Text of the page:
How ‘rogue’ is China’s aid?

There is seems to be some resource-seeking bias in Chinese outward foreign direct investment (OFDI), development assistance, and arms transfers. But this link is not terribly strong or inconsistent with patterns of the US or other major powers.

June 12, 2014

Cullen Hendrix, Marcus Noland

In May Chinese Premier Li Keqiang pledged $12 billion in new development assistance to African governments and promised technology transfers to make high-speed rail a reality on the continent. His pledge reflects China’s rise to the status of major player in global development finance, with annual development assistance equaling or surpassing aid from the United States, the biggest player in the aid game. In addition, China has had a meteoric rise as an international trader and source of foreign direct investment (FDI).

These trends could be heralded as good news. Trade and financial integration tends to pacify relations between states, creating vested interests that prefer peace to war. As Dartmouth’s Stephen Brooks argues, the rise of global supply and production networks only enhances these tendencies.

Other observers are more skeptical, if not contemptuous. Moisés Naím has called Chinese development assistance “rogue aid,” claiming that it is nondemocratic and harmful to progress and to average citizens. To Stefan Halper, China’s economic rise is “marginalizing the values that have informed Western progress for 300 years.


These characterizations have not been subjected to rigorous empirical analysis. Are China’s 21st century investment, aid, and security ties disproportionately to nondemocratic countries, reflecting an affinity for authoritarian governments, or does China’s interest in natural resource wealth undermine democratic institutions?

In our recent book, we show some resource-seeking bias in Chinese outward foreign direct investment (OFDI), development assistance, and arms transfers. But this link is not terribly strong or inconsistent with patterns of the US or other major powers.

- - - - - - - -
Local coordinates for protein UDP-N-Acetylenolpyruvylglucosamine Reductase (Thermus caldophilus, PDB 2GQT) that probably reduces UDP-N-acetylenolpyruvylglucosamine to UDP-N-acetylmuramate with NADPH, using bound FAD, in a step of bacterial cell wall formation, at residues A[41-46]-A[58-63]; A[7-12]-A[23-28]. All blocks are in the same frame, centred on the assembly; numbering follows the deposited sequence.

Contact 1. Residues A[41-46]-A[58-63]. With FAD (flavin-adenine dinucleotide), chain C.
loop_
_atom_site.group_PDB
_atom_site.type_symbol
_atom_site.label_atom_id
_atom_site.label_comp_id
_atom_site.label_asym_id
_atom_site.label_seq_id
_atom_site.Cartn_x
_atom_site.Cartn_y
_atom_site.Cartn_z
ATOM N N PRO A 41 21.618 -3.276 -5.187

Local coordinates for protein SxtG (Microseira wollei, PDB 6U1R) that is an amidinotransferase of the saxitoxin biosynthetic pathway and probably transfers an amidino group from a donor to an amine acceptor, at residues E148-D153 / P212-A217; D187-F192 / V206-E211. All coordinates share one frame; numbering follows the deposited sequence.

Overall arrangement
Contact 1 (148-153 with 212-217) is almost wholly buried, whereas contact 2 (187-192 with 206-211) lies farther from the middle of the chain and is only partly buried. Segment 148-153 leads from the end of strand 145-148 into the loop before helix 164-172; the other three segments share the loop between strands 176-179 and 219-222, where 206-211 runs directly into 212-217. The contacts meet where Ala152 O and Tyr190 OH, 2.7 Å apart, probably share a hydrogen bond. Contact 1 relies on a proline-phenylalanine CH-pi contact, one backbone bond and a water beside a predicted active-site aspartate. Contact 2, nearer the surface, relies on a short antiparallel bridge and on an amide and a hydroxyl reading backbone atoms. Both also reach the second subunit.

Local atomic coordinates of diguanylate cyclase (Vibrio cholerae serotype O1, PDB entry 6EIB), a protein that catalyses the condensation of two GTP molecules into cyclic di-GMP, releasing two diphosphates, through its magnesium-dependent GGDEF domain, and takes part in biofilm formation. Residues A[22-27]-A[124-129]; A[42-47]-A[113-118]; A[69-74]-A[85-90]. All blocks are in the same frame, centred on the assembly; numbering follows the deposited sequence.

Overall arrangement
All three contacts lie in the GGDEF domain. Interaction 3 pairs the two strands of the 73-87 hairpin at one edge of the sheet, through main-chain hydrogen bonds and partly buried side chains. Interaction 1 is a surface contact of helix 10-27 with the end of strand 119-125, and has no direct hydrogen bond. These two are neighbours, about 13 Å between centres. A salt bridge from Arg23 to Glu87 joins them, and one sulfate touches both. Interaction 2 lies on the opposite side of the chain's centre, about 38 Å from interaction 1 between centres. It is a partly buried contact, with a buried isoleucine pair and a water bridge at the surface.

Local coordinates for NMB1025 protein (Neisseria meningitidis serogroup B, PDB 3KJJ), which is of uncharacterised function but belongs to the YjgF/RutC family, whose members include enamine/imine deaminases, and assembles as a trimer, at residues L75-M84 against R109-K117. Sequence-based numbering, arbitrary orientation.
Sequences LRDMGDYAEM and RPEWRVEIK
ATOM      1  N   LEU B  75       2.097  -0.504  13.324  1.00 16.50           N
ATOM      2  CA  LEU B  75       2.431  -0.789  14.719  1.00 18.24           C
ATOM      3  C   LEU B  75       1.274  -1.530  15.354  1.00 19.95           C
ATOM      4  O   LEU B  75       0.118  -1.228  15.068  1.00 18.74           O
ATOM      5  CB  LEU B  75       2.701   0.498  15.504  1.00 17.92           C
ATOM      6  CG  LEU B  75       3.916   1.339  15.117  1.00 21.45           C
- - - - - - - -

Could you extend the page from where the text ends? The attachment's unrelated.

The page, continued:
Some studies putting Chinese OFDI in extractive industries like metals, coal, oil and natural gas at 73.5 percent of all flows at the regional level. Others show Chinese OFDI to be disproportionately targeted toward states with larger natural resource endowments and weaker rule of law. But these correlations do not imply nefarious intent or preference for corrupt environments. The Chinese are relative latecomers and many of the new discoveries that haven’t already been sewn up by Western producers are in states with weak rule of law.  Western companies are discouraged from operating in these environments by the Foreign Corrupt Practices Act and Dodd Frank’s Section 1502 rule on conflict minerals, so the upshot is that Chinese producers gravitate toward these relatively undercapitalized markets.

As for aid flows, new data on Chinese activity in Africa suggests, that it appears to be resource motivated. The top 10 recipient countries account for 50 percent of the region’s natural capital and 41 percent of the region’s population but receive 67 percent of Chinese aid. Multivariate statistical models that include proxies for need (population, level of development) and Chinese preferences (i.e., diplomatic recognition of Taiwan) indicate only modest evidence of a resource seeking bent in Chinese development assistance, however. They suggest that the primary drivers of aid are population – more populous countries get more aid – and non-recognition of Taiwan. These findings are consistent with those of Axel Dreher and Andreas Fuchs, who find little evidence of a resource-seeking bias in Chinese aid.

Below is an excerpt of an article originally posted on The Washington Post Monkey Cage blog. Courtesy image: Washington Post (Andy Wong/AP).

Read the full post here. Cullen Hendrix is assistant professor at the Josef Korbel School of International Studies at the University of Denver and nonresident senior fellow at the Peterson Institute for International Economics. Marcus Noland is executive vice president and director of studies at the Peterson Institute for International Economics. They are the authors of Confronting the Curse: The Economics and Geopolitics of Natural Resource Governance.

The views expressed here are those of the authors alone, and do not necessarily reflect the views of the institutions to which the authors belong.